An interesting sculptural piece that plays with Sol LeWitt concepts. Click on the images below to see them enlarged.
Once again, I’m struck by the architecture, the geometry, and the use (or absence) of colour in contemporary museums, almost more than by the photography I went to see.
Click on any of the images above to see them all bigger (if seeing this in email you may need to click on the post title above, first).
Here’s another image taken some months ago from my window with the longer zoom (see last post). This one was not converted to Acros in post; these are the colors out of the camera.
This is a full color image.
Almost 100 years ago, Alfred Stieglitz famously published a series of photographs called “Equivalents” of clouds. I never quite got them. Walker Evans said of them, “Oh my God. Clouds?” according to Dyer’s The Ongoing Moment. He describes them as not being meant to document the sky at the time Stieglitz photographed them but, rather, they were equivalents of Stieglitz’s interior state. Dyer contrasts this with Richard Misrach’s Non-Equivalents, which specifically do document the state of the sky. Many others have riffed on the Equivalents, including Vik Muniz. So, I’ve never quite gotten pictures of clouds. Then on a 5-mile walk, under a cloud-laden, leaden sky, I saw these skies like Bob Ross was showing you how to paint the sky with a big soft brush and I thought they were imminently photograph-able. You be the judge.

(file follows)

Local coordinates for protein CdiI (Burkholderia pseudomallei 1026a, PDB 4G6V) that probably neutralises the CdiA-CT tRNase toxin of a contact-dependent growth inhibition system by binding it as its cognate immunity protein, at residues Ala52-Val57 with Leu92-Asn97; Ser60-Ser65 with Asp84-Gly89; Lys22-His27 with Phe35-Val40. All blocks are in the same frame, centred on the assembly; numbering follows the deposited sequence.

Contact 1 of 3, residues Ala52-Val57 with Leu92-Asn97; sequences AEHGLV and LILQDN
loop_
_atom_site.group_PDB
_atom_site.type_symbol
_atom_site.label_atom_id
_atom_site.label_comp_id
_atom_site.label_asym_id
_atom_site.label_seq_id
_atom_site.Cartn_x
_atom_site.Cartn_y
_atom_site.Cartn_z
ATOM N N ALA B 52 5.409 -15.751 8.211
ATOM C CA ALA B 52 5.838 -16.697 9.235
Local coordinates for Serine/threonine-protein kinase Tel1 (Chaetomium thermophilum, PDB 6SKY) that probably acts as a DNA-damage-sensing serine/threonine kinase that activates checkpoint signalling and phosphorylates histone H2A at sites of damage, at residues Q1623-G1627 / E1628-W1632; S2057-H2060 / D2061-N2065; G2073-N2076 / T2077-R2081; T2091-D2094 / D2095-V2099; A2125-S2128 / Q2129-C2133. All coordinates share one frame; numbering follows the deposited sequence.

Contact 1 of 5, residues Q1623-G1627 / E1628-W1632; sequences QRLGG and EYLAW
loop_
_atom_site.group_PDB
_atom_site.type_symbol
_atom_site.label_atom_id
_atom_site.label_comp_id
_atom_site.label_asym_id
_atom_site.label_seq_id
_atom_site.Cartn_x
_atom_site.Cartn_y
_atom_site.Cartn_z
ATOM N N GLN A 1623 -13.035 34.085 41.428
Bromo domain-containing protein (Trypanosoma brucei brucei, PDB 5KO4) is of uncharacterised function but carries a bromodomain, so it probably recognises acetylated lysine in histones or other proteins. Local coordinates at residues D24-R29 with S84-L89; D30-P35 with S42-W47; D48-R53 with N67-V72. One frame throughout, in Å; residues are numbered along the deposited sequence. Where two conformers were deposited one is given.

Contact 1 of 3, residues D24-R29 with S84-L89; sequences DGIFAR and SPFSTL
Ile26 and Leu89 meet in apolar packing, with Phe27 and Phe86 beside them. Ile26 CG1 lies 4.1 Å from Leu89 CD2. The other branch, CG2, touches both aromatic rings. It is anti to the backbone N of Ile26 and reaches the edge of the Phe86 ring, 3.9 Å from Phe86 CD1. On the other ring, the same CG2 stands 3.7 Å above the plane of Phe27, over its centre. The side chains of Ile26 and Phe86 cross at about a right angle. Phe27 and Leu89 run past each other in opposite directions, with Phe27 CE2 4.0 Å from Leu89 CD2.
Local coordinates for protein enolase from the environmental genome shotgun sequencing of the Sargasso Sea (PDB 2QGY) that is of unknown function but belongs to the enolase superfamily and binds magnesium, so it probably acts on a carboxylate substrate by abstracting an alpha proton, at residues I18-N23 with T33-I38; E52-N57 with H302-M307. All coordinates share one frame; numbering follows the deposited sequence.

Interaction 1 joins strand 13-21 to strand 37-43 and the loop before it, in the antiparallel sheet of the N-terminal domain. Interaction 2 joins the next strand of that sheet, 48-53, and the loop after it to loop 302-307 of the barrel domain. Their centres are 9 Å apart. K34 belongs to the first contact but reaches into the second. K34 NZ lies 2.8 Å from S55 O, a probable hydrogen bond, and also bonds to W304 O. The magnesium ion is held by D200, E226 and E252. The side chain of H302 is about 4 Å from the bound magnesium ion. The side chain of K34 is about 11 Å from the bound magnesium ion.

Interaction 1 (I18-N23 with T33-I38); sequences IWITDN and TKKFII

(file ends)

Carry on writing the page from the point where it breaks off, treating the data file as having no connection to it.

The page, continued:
An interesting challenge in photographic composition. Which image is stronger? In the top image we have the nice diagonal line of the birds, leading us in, as well as the converging lanes drawing our eye to the nearer and more prominent shopping cart. In the bottom image the bird in front draws the eye more, we still have the converging lanes and a diagonal line of birds, dividing the image almost in half, and I think there’s a stronger sense of the emptiness of the parking lot. Your thoughts?
That’s all for now, folks!
An interesting arrangement of silver-white and black in color, tele-compressed at 200mm.